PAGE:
That’s a huge project. The horses normally compete on a sand mix footing and the surface needs to be level and well drained, without holes or hard patches or slippery patches. (This is) partly for the welfare of the horses, because we don’t want them injuring themselves, and partly for safety, because we don’t want the horse and rider falling. So we’re looking for this beautiful, well groomed footing, which will be made of a sand mix. To replace all of the arena footing at GMHA is going to cost, well, certainly a quarter of a million dollars. So that will be a huge campaign, getting people to donate.
My (second) main goal is to really look at widening the knowledge locally as to what GMHA does, because it really is a very special place. It’s almost like stepping back in time. It’s an amazing facility. Anybody with a horse or with an interest in horses can access it. It’s part of the community. It’s somewhere people can go walking or picnicking or go on a Saturday afternoon and watch these lovely horses compete.
VN: Are there admission fees for using the trails?
JR: No admission fee at all. They should call the office, because sometimes when there’s a horse event going on that uses the cross country course, it may be a little nerve wracking to go hiking with horses galloping around. So just for safety’s sake, they should call the office. But assuming they respect the property and don’t drop litter and things like that, people are very welcome to just come and hike.
VN: Do you encourage the general public to attend the horse events as well?
JR: Absolutely. That’s one thing I would like to increase, the amount of local people who just come, maybe bring a picnic, hang out and just enjoy it. It would be a great family outing. Most of the competitors are really friendly. If you walk around the stable area, they’ll let the kids pet the horses. And there’s no cost involved.
VN: Did you grow up around horses yourself?
JR: I grew up in a farming community, where my parents actually ran a country club. So though I had nothing to do with horses from the family perspective, a lot of the kids in the area who lived on farms did have horses and I would spend time at their houses and I became the typical horse-mad child. Eventually one of these nice friends agreed to keep a pony for me, so I spent my entire childhood going off with this friend, starting with the pony club and progressed to fox hunting and eventing and dressage, all the way through my teens into my early twenties, when I decided to pursue it as a profession.
VN: How does one pursue a love of horses as a profession?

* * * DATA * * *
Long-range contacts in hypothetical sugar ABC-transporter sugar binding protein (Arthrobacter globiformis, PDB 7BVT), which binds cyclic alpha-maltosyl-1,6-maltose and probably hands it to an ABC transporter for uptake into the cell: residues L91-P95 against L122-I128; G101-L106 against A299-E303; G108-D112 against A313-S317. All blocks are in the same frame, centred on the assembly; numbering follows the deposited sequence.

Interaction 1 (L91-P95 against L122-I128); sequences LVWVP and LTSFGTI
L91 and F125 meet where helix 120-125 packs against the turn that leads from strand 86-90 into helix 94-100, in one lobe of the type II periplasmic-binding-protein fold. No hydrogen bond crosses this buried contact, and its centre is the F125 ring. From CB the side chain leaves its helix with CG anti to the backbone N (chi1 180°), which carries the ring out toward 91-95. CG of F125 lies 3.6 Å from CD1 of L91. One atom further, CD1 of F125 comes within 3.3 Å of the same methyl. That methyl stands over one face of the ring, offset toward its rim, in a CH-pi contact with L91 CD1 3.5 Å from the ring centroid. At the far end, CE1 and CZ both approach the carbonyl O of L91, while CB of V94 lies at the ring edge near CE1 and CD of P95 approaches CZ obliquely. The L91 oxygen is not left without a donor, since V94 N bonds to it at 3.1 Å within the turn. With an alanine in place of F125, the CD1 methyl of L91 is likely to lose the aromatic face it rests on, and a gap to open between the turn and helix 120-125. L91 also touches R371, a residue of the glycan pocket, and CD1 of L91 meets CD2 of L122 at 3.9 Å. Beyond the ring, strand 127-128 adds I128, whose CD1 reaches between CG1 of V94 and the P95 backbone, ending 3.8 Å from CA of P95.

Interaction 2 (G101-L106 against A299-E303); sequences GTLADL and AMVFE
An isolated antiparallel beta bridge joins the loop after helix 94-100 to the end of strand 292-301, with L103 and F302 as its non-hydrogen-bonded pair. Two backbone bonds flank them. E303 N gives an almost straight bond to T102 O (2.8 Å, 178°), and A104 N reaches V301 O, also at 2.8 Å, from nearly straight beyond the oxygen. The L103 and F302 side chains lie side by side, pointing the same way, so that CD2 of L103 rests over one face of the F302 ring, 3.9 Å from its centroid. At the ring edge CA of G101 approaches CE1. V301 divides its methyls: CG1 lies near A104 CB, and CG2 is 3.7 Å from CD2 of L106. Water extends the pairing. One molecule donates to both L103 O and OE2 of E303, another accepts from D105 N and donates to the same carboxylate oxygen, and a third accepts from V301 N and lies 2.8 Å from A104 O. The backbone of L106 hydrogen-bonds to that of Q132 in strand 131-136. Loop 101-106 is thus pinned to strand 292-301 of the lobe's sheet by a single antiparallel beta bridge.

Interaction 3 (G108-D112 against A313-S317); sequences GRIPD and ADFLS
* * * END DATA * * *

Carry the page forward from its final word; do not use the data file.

JR: It’s a little easier in England, because there is actually a vocational system of qualification to become a qualified riding instructor. It’s a very old, well established system that is recognized worldwide. It’s through an institution called the British Horse Society. I trained through their program and became a qualified riding instructor. That was part of every job I had, but I spent the last 12 years of my working life in England in the college system. I was head of the equine department of a big agricultural college.
While I was at Hartpury College in England, show management was a big part of my job. I was lucky enough to be on the organizing committee for some international events. One was the World Disabled Games. I think we had just over 30 nations participating. Some brought their own horses, and some borrowed horses, so we had to organize horses for them to borrow. This was like four years in the planning. That was a phenomenally motivational event to be involved with. You’ve got riders riding with no arms, people who were totally bent and crooked and couldn’t even sit up without some support. The bond between the riders and the horses and the care the horses took over these riders would just bring tears to your eyes. It was an amazing thing to be involved in.
VN: Do you care to take a stab at explaining that bond between riders and horses? I ask that question of anyone who understands horses better than I do.
JR: It’s definitely a sixth or even seventh sense, and it’s definitely based on empathy. Some people seem to have it for virtually all animals and some people only seem to find it with just one or two special animals. It’s something beyond the norm. You can be taught to handle a horse safely and to win its trust, but it goes beyond that. It’s a sense of what the other needs and what the other is feeling. It’s very unique.
Diane Taylor can be reached at email@example.com or 603-727-3221.
This article has been amended to correct an earlier error.
Trail easements obtained by the Green Mountain Horse Association apply to equestrian use by association members and even participants only. Other recreational users must obtain permission from the individual landowners before using the trails. An earlier version of this article inaccurately described the allowed use of the trails.